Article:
assessments

Seoul Agonizes Over New U.S. Missile System

6 MINS READMar 26, 2015 | 09:02 GMT
South Korea is considering allowing for deployment of two U.S. Terminal High Altitude Area Defense (THAAD) interceptors.
The first of two Terminal High Altitude Area Defense (THAAD) interceptors is launched during a successful intercept test by the U.S. Missile Defense Agency.
Summary

Editor's Note: This analysis explores the ongoing tensions between Washington and Seoul over a U.S. proposal to deploy an anti-ballistic missile system. Tomorrow, Stratfor will consider the broader picture, namely, the competing U.S. and Chinese strategies that underscore the controversy.

Planned April discussions over the deployment of a U.S. Terminal High Altitude Area Defense anti-ballistic missile system on the Korean Peninsula have strained the U.S.-South Korea defense relationship. The Terminal High-Altitude Area Defense missile system, known as THAAD, is a mobile and air-transportable anti-missile platform and a key component of U.S. layered air defense. The United States argues this layered system is necessary to protect South Korea as well as U.S. forces deployed there.

In recent weeks, however, China has voiced strong opposition to any THAAD deployment in South Korea. Russia and North Korea have followed suit. Beijing has not so subtly reminded Seoul that China, not the United States, is South Korea's major trading partner and that any deployment could have significant political and economic costs. In reply, Seoul has said that it will make a decision on THAAD based on its own national interests. Beijing's public commentary, however, is making it likely that Seoul will decide to accept the deployment, rather than continue with its policy of strategic ambiguity. Regardless, South Korea's public hesitation in accepting the THAAD systems highlights the country's subtle desire for greater independence in its defense, challenges to the U.S. regional strategy, and China's rising concern.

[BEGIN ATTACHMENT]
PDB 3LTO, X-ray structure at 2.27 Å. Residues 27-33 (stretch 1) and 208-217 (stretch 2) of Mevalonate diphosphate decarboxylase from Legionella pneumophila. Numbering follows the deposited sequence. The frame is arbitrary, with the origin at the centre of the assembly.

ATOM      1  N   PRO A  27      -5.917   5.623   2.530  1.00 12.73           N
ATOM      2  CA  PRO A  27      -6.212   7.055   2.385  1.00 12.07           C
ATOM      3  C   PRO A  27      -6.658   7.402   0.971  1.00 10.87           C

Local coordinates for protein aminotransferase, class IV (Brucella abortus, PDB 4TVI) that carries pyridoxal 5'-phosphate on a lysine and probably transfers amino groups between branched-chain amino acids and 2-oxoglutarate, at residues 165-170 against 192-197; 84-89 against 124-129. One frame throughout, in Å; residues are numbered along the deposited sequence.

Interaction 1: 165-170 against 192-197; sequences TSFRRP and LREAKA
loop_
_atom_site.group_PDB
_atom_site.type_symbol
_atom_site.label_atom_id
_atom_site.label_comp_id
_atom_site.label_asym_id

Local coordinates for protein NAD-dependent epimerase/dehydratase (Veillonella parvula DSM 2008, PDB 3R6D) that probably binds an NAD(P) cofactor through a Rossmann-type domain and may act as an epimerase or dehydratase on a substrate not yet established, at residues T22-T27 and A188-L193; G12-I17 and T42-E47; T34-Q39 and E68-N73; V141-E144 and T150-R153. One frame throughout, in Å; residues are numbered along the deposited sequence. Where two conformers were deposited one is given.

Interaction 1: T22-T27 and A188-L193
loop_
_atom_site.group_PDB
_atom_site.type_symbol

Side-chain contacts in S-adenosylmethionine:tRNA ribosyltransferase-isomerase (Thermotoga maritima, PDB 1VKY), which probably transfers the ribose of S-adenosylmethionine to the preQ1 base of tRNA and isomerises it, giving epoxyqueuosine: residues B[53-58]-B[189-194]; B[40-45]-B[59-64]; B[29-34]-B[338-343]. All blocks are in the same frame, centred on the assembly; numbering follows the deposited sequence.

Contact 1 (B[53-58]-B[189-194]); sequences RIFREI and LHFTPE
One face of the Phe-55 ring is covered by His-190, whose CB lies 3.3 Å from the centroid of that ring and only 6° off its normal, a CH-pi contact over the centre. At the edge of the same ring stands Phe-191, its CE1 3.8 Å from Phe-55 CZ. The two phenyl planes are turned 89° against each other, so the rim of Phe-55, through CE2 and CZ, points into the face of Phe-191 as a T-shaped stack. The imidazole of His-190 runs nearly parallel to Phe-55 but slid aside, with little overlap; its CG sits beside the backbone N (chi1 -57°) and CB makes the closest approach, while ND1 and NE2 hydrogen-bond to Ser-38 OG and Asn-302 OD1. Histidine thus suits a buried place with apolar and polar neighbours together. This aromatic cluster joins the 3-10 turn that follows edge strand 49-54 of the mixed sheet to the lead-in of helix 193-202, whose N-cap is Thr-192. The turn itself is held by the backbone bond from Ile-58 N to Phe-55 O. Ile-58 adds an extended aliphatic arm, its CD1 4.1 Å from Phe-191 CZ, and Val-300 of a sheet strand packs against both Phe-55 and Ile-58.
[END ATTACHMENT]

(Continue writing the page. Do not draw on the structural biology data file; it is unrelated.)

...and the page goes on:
South Korea has not yet taken a concrete stance on whether it will accept THAAD deployments. There are several reasons for this posture. First, according to South Korean officials, the United States has not yet issued a formal request to deploy the system, meaning that there have been no consultations. This is technically true but South Korea and others have known for years that the United States considers Korea a prime location for THAAD deployment. Reports in South Korean media said that the U.S. military had already assessed potential sites in South Korea — a fact Seoul is aware of.

Seoul's second reason for remaining noncommittal stems from concern about maintaining its balance between the United States and China. While the United States is South Korea's most significant defense partner, China is South Korea's largest trading partner. Seoul has also worked for years to use its political ties with Beijing to help manage the North Korean threat. As North Korea's largest trading partner as well as its main economic and security patron, China is in a singular position to assist South Korea in its relationship with North Korea.

Risks of Deployment

THAAD deployment — as seen vividly in Beijing's public objections — carries immediate political risks for South Korea. The question is whether the benefits of deployment outweigh those risks. Authorizing the deployment of THAAD would increase the robustness of South Korea's layered missile defense system. THAAD would protect against tactical and theater ballistic missiles, at ranges up to 200 kilometers (125 miles) and altitudes up to 150 kilometers (93 miles). A THAAD battery, typically composed of nine transporter or launcher vehicles with eight missiles each, two mobile tactical operations centers and a ground-based X-band radar, also uses a "kinetic kill" system. The system does not employ explosive warheads and can intercept hostile ballistic missiles inside or outside the earth's atmosphere.

North Korea's missile systems, too, are layered, using artillery and KN-02 ballistic missiles for short-range attack, Scuds for further reach, Nodong missiles for medium-range and Taepodong missiles for long-range. South Korea is most concerned about North Korea's artillery rockets and ability to launch saturation attacks with short-range missiles. Fears of North Korea's more advanced Nodong missiles — which THAAD would counter — are less pressing.